The theme of this year’s Forum was Effective Public-Private Partnerships in Research and Innovation. The purpose of the Global Research Africa and Science Granting Research Initiative Annual Forum was for stakeholders to discuss the cutting-edge issues related to science, technology and innovation within the framework of public-private-partnerships (PPP); and the role the private sector companies in Africa could play in supporting the African agenda on science, technology and innovation for socioeconomic benefit.
Last week NEPAD SANBio participated in the Science Forum South Africa 2017 (SFSA 2017). The SFSA is regarded as Africa’s largest “open science” event, aimed at stimulating debate on the role of science in society. The programme consisted of plenary panel debates, short seminars and talks, with the participation of local and international thought leaders from the scientific community as well as an exhibition.
Globally, the pace of progress in innovations and technology is rapidly escalating. While innovations come from many sources and at a variety of levels, advances in technology are increasingly the main driver of new, disruptive innovations.
The SANBio/BioFISA II project portfolio currently consists of 15 collaborative projects in health and nutrition. The network brought in external experts for a Monitoring, Evaluation and Learning (MEL) visit in Cape Town on 23-27 October 2017 to monitor and evaluate the technical and business development progress of the projects. In addition to discussions and presentations related to the projects, the MEL programme included visits and facility tours to the University of Cape Town and LifeAssay Diagnostics.
The NEPAD Science Technology and Innovation Hub (NSTIH), NEPAD SANBio (Southern Africa Network for Biosciences), National Institute for Science, Technology and Innovation (NISTI) in the Republic of Seychelles in collaboration with the other key national stakeholders, African Union Commission, Ministry of Education, National Bureau of Statistics and the University of Seychelles held a training workshop on strategies of creating an enabling environment for a knowledge-based economy led by innovation in Beau Vallon, Seychelles, from 7 to 11 August 2017.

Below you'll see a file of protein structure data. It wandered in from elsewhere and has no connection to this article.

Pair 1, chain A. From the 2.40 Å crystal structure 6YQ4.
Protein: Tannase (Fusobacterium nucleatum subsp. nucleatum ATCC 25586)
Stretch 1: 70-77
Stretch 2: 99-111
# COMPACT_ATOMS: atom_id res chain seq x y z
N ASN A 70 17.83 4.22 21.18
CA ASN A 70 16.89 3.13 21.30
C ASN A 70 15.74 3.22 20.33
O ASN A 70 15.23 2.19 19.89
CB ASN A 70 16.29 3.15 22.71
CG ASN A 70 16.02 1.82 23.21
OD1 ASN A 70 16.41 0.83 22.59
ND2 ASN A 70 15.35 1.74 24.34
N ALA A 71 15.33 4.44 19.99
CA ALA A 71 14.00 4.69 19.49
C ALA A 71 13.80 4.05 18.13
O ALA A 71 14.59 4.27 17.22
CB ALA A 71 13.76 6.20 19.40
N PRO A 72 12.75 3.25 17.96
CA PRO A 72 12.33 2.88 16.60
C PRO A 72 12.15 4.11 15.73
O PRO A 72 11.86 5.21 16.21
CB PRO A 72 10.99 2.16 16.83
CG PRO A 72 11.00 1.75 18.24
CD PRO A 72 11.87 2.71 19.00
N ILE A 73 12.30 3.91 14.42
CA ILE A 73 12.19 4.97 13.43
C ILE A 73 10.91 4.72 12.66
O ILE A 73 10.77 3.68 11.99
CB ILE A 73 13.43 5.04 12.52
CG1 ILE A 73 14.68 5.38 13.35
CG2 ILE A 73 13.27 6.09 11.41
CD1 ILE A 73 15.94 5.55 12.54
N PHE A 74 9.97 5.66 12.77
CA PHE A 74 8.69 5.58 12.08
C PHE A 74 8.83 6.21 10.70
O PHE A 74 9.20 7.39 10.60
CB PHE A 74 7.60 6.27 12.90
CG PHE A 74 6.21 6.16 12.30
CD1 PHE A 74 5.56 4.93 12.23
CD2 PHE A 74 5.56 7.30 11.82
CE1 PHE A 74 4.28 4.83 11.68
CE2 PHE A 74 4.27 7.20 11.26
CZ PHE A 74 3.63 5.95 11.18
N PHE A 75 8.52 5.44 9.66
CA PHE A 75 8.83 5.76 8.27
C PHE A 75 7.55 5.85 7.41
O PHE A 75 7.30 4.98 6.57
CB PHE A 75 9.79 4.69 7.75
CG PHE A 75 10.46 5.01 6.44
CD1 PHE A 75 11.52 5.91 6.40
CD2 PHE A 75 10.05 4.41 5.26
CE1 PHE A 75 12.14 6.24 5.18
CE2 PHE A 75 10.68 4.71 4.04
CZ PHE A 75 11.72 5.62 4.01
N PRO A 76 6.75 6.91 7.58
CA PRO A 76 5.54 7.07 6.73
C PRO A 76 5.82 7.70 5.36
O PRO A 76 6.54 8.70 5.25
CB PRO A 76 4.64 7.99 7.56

On 31 July – 3 August 2017, NEPAD SANBio (Southern Africa Network for Biosciences), with the support of the BioFISA II Programme (a Finnish-Southern African Partnership Programme to Strengthen NEPAD SANBio), and the Botswana Innovation Hub held the SANBio Winter School on Indigenous Knowledge Systems Commercialisation in Gaborone, Botswana.
The Southern Africa Network for Biosciences, in partnership with the SADC Plant Genetic Resources Centre (SPGRC) and with support from the BioFISA II Programme, is hosting a training course on Plant Genetic Resources Management in Lusaka, Zambia, from 7-12 August 2017.
Nhlanhla is a recent graduate from the University of Swaziland with an MSc in Agricultural Sciences. At the age of 25, she is full of life and has many dreams for herself and her five siblings, many of them either unemployed or underemployed. Nhlanhla dreams of a future where she would be able to not only afford food, water, shelter and energy, but be able to even go on a holiday in Durban.
I am extremely overjoyed to be selected as the SANBio Student Ambassador for Swaziland. I am greatly honoured and privileged to be afforded such a massive opportunity to represent my country within the SANBio network and to advocate SANBio among young people as well as fellow men and women in Swaziland and the SADC region.
SARIMA provides a platform for the promotion and facilitation of best practice in research and innovation management in Southern Africa and its purpose is to strengthen the research and innovation system to ensure the social and economic development of the Southern African region.